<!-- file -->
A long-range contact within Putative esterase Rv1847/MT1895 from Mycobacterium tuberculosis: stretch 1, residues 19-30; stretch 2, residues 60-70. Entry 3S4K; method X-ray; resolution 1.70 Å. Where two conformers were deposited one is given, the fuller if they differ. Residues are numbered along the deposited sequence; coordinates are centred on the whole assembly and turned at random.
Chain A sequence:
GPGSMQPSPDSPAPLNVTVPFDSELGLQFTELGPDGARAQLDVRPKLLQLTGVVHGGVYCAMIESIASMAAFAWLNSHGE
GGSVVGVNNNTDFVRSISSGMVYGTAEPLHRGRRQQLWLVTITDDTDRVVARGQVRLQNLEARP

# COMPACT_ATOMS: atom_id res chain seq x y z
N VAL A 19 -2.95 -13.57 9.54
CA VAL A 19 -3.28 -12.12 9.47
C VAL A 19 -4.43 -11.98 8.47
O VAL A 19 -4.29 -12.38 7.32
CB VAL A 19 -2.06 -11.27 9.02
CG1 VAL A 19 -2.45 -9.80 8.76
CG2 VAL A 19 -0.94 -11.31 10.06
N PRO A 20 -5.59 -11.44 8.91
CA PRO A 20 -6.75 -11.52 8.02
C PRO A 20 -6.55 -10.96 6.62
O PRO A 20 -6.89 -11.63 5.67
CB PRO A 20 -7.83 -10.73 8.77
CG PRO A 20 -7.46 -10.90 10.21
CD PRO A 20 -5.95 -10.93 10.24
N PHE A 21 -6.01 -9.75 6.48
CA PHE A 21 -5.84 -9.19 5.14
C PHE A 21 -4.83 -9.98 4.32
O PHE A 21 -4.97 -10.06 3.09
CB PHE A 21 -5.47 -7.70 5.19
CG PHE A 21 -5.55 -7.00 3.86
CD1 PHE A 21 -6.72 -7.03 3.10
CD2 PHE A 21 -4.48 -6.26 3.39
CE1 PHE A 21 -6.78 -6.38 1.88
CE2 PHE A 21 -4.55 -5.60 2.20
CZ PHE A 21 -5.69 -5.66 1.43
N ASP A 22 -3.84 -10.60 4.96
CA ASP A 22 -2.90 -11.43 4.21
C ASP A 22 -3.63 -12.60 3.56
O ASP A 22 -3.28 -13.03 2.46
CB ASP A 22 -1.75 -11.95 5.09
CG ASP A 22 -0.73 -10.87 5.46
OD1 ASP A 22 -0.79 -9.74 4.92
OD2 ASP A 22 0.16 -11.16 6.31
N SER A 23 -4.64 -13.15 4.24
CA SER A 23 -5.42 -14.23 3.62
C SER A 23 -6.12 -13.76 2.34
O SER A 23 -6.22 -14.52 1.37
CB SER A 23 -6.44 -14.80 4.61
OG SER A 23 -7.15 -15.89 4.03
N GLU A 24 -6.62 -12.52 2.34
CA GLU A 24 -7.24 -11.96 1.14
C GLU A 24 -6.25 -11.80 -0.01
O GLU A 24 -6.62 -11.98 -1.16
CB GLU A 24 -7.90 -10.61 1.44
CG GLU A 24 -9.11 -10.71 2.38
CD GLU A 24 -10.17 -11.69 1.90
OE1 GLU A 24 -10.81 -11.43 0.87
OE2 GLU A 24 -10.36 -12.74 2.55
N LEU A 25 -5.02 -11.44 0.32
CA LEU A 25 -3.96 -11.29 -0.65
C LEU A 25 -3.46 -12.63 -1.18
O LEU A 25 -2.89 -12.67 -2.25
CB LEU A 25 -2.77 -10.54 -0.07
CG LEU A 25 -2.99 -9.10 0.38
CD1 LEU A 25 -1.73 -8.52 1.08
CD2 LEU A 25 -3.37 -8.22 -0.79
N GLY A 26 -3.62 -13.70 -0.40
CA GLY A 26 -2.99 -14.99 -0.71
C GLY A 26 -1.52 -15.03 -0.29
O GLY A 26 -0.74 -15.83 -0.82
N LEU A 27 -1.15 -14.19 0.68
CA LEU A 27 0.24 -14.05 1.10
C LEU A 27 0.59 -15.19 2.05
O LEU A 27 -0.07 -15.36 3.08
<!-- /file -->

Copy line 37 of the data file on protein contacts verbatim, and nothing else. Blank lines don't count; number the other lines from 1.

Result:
OD1 ASP A 22 -0.79 -9.74 4.92